By Julie Snelgrove, Nursery Nurse, Somerset, UK
A little while ago on my facebook newsfeed there was an article titled:
“Alcohol is a direct cause of seven forms of cancer, finds study” The Guardian. 22 July, 20161
“There is now enough credible evidence to say conclusively that drinking is a direct cause of the disease…”
One of the cancers mentioned was Breast Cancer. I was interested in what was being said as a few years ago I was diagnosed with Ductal Carcinoma in Situ (DCIS), which is a pre-breast cancer condition that is treated in the same way as breast cancer. The question that came to mind was “Ok it’s good these links are being made as we need to know this, but isn’t the next and real question: ‘Why do we choose to drink alcohol in the first place’?” Are we not short changing ourselves when we simply read and take on only what these studies say, rather than coming back to what our bodies have been telling us for a long time?
So ok, I can be responsible, and listen to what the research tells us and choose to not drink alcohol, but does this mean I change any other behaviours in my life?
Do I look at my stress levels?
My emotional state?
The quality of my relationships?
Does it mean I will then deeply care for myself?
It might be we then actually eat more to numb ourselves, drink other stimulating drinks or eat more sugar. I know when I stopped alcohol I found other ways to bring stimulation and numbness to my body just as alcohol used to. There was no self-responsibility present in my life to look any deeper.
Continue reading “Breast cancer: does medical research really bring us the truth or just a part of it?”
by Jane Keep, Phd, Mphil, MSc, FCIPD, MIC, CMgr, FCMI, London
A while ago, a healthcare organisation in the UK made a decision that it would no longer treat patients who are obese or who smoke – unless they have been/are on a programme to do something about it. This caused quite a disturbance at the time, in that many felt this was unfair and discriminatory. This tactic has been tried before, and each time it causes a bristle of comments, discussion and reactions.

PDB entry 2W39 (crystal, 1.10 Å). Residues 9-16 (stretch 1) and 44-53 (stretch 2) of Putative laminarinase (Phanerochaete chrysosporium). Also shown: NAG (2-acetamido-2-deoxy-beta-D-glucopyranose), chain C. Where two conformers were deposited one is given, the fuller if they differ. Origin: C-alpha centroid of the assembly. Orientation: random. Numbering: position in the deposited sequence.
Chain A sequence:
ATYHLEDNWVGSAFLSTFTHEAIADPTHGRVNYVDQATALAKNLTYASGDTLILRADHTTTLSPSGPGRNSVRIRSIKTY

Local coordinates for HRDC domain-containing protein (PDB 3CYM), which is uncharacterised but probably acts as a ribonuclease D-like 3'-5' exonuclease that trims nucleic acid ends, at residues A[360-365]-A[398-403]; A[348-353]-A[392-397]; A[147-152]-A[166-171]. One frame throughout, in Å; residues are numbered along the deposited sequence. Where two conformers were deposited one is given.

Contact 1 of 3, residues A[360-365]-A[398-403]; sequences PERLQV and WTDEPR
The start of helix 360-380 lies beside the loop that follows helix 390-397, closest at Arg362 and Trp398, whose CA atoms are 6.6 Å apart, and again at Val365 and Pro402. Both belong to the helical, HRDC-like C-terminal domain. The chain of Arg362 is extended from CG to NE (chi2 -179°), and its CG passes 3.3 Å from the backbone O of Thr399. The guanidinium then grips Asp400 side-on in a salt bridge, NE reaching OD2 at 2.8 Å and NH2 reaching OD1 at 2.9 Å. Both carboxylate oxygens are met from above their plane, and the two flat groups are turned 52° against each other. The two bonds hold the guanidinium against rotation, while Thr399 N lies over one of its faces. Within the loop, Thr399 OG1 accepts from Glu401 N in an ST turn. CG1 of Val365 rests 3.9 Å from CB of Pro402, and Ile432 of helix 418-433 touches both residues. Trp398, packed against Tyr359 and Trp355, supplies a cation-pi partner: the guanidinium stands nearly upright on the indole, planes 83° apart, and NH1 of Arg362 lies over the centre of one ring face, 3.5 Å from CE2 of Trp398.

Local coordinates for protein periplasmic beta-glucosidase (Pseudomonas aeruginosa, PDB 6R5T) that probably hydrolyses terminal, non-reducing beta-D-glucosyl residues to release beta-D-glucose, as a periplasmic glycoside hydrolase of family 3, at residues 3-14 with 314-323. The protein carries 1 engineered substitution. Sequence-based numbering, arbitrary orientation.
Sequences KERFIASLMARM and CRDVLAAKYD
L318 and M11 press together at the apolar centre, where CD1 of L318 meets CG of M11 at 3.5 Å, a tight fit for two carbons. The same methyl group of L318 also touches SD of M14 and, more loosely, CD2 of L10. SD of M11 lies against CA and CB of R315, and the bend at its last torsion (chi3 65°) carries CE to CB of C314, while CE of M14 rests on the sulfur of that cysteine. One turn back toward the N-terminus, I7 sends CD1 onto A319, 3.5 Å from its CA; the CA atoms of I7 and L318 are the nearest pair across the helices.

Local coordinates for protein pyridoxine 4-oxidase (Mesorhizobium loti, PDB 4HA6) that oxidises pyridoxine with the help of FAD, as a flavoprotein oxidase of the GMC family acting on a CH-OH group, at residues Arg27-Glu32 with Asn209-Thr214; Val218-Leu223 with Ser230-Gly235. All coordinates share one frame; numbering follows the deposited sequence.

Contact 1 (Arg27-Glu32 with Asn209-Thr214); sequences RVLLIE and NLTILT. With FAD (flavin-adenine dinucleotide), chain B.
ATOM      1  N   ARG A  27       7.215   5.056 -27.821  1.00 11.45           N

The NHS in England has always been ‘free to patients at the point of delivery’ so whilst there is no charge for treatment, there has always been struggles to resource the NHS to be able to treat all the patients that need treating. In recent years the numbers of those needing care have escalated, and the NHS is now bursting at the seams and in financial deficit.
If we look at this further – ‘according to the Hippocratic tradition, the guiding principle for physicians is “first do no harm,” or non-maleficence, which is closely followed by the obligation to “do good,” or beneficence’.(1) It has been stated that ‘irrespective of the “rightness” of smoking behavior, physicians have a duty to offer all patients appropriate care and supportive care and to help their patients become tobacco free.’(1) This means that ‘physicians are discouraged from refusing treatment simply because they disagree with their patients’ decisions or lifestyles’.(1)
Continue reading “Lifestyle choices and responsibility for our healthcare – whose hands is it in?”